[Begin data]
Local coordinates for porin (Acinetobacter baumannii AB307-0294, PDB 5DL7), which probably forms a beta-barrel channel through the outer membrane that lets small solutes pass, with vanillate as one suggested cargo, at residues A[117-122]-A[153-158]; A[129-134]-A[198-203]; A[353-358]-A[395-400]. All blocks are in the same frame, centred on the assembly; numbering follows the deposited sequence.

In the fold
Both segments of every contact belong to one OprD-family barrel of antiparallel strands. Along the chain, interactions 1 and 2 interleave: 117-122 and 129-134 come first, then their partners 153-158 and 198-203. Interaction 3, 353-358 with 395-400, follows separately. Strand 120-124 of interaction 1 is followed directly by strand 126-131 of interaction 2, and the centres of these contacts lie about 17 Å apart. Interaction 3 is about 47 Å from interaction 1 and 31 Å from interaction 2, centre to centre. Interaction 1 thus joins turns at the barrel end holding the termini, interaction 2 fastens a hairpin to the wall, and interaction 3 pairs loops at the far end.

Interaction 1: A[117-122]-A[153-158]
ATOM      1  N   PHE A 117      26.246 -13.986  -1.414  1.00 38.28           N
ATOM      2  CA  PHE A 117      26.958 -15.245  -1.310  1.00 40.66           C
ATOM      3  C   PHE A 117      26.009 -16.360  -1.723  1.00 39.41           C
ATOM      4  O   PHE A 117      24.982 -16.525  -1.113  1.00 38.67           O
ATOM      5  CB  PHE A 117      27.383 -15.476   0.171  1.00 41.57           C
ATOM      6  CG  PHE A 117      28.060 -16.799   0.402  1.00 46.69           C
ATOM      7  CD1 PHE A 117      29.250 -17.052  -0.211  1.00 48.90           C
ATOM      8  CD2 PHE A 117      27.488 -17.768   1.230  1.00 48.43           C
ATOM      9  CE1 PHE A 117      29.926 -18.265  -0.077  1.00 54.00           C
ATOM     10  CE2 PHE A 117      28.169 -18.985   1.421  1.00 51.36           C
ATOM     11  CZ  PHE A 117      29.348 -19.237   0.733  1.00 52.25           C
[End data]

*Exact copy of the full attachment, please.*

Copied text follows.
Local coordinates for porin (Acinetobacter baumannii AB307-0294, PDB 5DL7), which probably forms a beta-barrel channel through the outer membrane that lets small solutes pass, with vanillate as one suggested cargo, at residues A[117-122]-A[153-158]; A[129-134]-A[198-203]; A[353-358]-A[395-400]. All blocks are in the same frame, centred on the assembly; numbering follows the deposited sequence.

In the fold
Both segments of every contact belong to one OprD-family barrel of antiparallel strands. Along the chain, interactions 1 and 2 interleave: 117-122 and 129-134 come first, then their partners 153-158 and 198-203. Interaction 3, 353-358 with 395-400, follows separately. Strand 120-124 of interaction 1 is followed directly by strand 126-131 of interaction 2, and the centres of these contacts lie about 17 Å apart. Interaction 3 is about 47 Å from interaction 1 and 31 Å from interaction 2, centre to centre. Interaction 1 thus joins turns at the barrel end holding the termini, interaction 2 fastens a hairpin to the wall, and interaction 3 pairs loops at the far end.

Interaction 1: A[117-122]-A[153-158]
ATOM      1  N   PHE A 117      26.246 -13.986  -1.414  1.00 38.28           N
ATOM      2  CA  PHE A 117      26.958 -15.245  -1.310  1.00 40.66           C
ATOM      3  C   PHE A 117      26.009 -16.360  -1.723  1.00 39.41           C
ATOM      4  O   PHE A 117      24.982 -16.525  -1.113  1.00 38.67           O
ATOM      5  CB  PHE A 117      27.383 -15.476   0.171  1.00 41.57           C
ATOM      6  CG  PHE A 117      28.060 -16.799   0.402  1.00 46.69           C
ATOM      7  CD1 PHE A 117      29.250 -17.052  -0.211  1.00 48.90           C
ATOM      8  CD2 PHE A 117      27.488 -17.768   1.230  1.00 48.43           C
ATOM      9  CE1 PHE A 117      29.926 -18.265  -0.077  1.00 54.00           C
ATOM     10  CE2 PHE A 117      28.169 -18.985   1.421  1.00 51.36           C
ATOM     11  CZ  PHE A 117      29.348 -19.237   0.733  1.00 52.25           C